Returning back to our hotel, we enjoyed a siesta that we earned from enduring the days heat and humidity! Plus, as Dave continues to remind me, we are on vacation and naps are always ok! 

Hama-rikyu Gardens

Recently, I read an article discussing five different gardens in Tokyo to discover wabi-sabi. I bookmarked the article and added all five of the gardens to my saved places in Google Maps. I found the definition of wabi-sabi used in the article interesting. “To Japanese people, there is a peculiar sense of aesthetics called “Wabi-sabi” where it is key to find the beauty in silence and the passing of time.” Other definitions I have found describe wabi-sabi as finding the beauty in the imperfections and also accepting transience. Accepting the passing of time and change is similar in both these descriptions. I also appreciate the ability to beauty in silence. Each of the gardens listed are located in a Tokyo and surrounded by the city. Visiting Hama-rikyu today, the sights and sounds of the city were all around. Finding a quiet spot in the garden was easy. Many people were enjoying their lunch as I arrived.


A couple things about the Hama-rikyu Gardens makes it very unique. It has a large pond that is fed by seawater from the Tokyo Bay. The pond has several lock gates that are opened and closed with the rise and fall of the tides of the Tokyo Bay. This creates a tidal affect within the pond.


The other unique thing about the garden were the two Kamoba or Duck hunting sites. They were both built in the late 1700s. The sites consisted of a large pond used to attract the ducks.


The hunters would lure the ducks into the pond with grasses and domesticated ducks while they hid in deep trenches.


Another hunter would stand watch in a wooden shack and watch the pond.

I took this picture looking out the peep holes in the hunting shack out over the pond.


On cue, someone would make a loud noise or distraction causing the ducks to take flight. The hunters would catch the ducks with long nets! Here was the sign that accompanied the explanation.


In true Japanese kindness, there is now a shrine dedicated to the ducks who were hunted.


The main pond of the garden was beautiful. The view of the Tokyo skyline provided a dynamic contrast with the natural setting of the garden.


There were a couple iris gardens blooming and one hydrangea bush in full bloom. The rest of the hydrangeas were not quite blooming yet.


Another notable mention within the garden was the 300 year old pine tree. It was gigantic and well supported with numerous wood braces and stantions.


The O-tsutai-bashi is the 118m long bridge over the center of the lake was renovated in 2012. The wisteria trellis are beautiful and make me want to visit again next spring to see them in bloom!

The garden did help me find my own definition of wabi-sabi. The way the garden was nestled in with so many city skyscrapers helped me to see and appreciate the beauty of nature and industry. Simultaneously, the city sounds of construction work, trains, and traffic helped me to experience and be settled with time passing. It was an enjoyable adventure to discover a beautiful garden in an urban environment with the intentions of experiencing wabi-sabi.

IKEA

Dave and I have been looking for a cute cafe table and chairs to replace the set we inherited a few months ago. The weathering had caused the inherited set to become a little dilapidated. And well, I broke one of the chairs the first time I sat in it! Ha!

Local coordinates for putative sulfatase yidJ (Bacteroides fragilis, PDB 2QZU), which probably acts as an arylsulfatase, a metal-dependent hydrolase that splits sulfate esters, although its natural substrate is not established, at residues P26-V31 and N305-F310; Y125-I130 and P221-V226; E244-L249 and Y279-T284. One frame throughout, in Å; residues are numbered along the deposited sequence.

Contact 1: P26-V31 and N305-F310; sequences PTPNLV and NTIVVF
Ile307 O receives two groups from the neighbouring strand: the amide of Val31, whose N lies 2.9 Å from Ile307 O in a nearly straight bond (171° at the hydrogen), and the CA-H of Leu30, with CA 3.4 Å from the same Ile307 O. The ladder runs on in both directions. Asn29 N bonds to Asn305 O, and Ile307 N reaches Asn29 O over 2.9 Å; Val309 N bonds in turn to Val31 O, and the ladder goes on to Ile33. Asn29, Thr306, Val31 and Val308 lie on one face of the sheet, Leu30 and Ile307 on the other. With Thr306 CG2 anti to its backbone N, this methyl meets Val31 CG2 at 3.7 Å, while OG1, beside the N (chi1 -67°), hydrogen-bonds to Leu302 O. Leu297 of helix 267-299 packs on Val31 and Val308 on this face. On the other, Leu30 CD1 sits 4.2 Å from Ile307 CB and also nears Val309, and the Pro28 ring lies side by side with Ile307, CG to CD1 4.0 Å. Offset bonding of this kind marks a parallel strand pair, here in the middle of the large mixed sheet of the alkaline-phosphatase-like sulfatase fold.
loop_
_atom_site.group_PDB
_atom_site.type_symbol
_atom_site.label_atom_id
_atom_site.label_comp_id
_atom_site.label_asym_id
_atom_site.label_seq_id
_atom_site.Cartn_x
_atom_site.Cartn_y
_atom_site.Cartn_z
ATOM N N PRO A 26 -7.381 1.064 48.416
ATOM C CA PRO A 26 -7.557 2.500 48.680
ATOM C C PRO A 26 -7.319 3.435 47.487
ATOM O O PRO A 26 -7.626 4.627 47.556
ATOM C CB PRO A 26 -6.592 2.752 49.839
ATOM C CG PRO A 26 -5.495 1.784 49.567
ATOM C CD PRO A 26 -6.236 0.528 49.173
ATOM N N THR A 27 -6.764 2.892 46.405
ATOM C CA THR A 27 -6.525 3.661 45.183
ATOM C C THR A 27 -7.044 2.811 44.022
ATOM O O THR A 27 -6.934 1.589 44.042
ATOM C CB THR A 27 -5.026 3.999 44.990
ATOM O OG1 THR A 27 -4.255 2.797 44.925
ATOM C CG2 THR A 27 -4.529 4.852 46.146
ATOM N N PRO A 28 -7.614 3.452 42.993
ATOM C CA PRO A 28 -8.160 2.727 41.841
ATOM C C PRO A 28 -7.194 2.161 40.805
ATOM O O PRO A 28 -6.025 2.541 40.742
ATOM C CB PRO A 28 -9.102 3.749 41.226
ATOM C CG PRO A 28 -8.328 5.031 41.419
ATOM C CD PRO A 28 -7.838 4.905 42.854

We attempted to have a set shipped from Amazon but, it was too large. We checked the NEX on main base and didn’t have any luck. We also looked at the Homes store in Yokosuka this weekend and the set they had wasn’t what we were looking for either. Finally, it occurred to me to check IKEA! I went to the IKEA website and was able to find a set I liked. I sent Dave this picture. He gave me a thumbs up.


Simultaneously, I asked the friend I made last week to be my co-pilot and help me navigate to Yokohama to purchase the set. Here was the driving route to Yokohama. It wasn’t too bad if you ignore the crazy circle overpasses and numerous tunnels.


I picked up Katie in the Hooptie and off we went. I should also mention, I did my research prior to heading out. On our run this morning, Dina suggested I find the measurements of the boxes and measure the Hooptie before going. Excellent advice. Everything showed evidence of fitting without a problem.

We arrived at IKEA around 12:30. We could see the iconic blue and yello sign from the road the expressway. We were thrilled to have made it! 


The outdoor furniture I was looking for was on display at the entrance!


This was the first time I have been to IKEA since I was in high school. I wasn’t really familiar with the procedure for purchasing items. However, using my amazing Japanese detective skills and Katie’s help, I was able to decode the process! I didn’t use the App, I went “old school” and wrote my items down!


I also picked up a map in case we got lost… haha.


I never found the set of chairs I originally looked at online. But, I was ok with going I for an upgrade. My American size preferred the sturdier chairs pictured on the right and I loved that the table could completely collapse down.

Although these chairs were a much better price, they were uncomfortable and not nearly as sturdy.


After following the Store route, we picked up my items and went to the checkout. The store map hanging from the ceiling made me laugh!


Easy enough! Hey, cute cat pillow! Kawaii! Yes, that was my impulse purchase. I bought two for ¥550 ($5.50) each. I mean cat pillows in Japan!